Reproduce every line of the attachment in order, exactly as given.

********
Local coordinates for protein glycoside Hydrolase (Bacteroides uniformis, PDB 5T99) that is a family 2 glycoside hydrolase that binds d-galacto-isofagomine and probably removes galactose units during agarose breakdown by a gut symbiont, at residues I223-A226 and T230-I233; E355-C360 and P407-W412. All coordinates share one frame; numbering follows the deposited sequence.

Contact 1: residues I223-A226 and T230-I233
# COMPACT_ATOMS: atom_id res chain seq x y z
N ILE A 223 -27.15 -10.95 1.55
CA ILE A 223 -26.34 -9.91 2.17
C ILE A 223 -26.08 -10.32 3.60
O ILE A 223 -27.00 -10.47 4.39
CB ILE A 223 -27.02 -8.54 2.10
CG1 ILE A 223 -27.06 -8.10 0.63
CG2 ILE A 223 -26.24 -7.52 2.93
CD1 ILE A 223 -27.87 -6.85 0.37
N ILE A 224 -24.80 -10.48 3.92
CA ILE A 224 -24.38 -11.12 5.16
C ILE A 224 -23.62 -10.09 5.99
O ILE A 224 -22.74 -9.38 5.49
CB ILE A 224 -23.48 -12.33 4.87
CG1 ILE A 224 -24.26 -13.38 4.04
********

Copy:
Local coordinates for protein glycoside Hydrolase (Bacteroides uniformis, PDB 5T99) that is a family 2 glycoside hydrolase that binds d-galacto-isofagomine and probably removes galactose units during agarose breakdown by a gut symbiont, at residues I223-A226 and T230-I233; E355-C360 and P407-W412. All coordinates share one frame; numbering follows the deposited sequence.

Contact 1: residues I223-A226 and T230-I233
# COMPACT_ATOMS: atom_id res chain seq x y z
N ILE A 223 -27.15 -10.95 1.55
CA ILE A 223 -26.34 -9.91 2.17
C ILE A 223 -26.08 -10.32 3.60
O ILE A 223 -27.00 -10.47 4.39
CB ILE A 223 -27.02 -8.54 2.10
CG1 ILE A 223 -27.06 -8.10 0.63
CG2 ILE A 223 -26.24 -7.52 2.93
CD1 ILE A 223 -27.87 -6.85 0.37
N ILE A 224 -24.80 -10.48 3.92
CA ILE A 224 -24.38 -11.12 5.16
C ILE A 224 -23.62 -10.09 5.99
O ILE A 224 -22.74 -9.38 5.49
CB ILE A 224 -23.48 -12.33 4.87
CG1 ILE A 224 -24.26 -13.38 4.04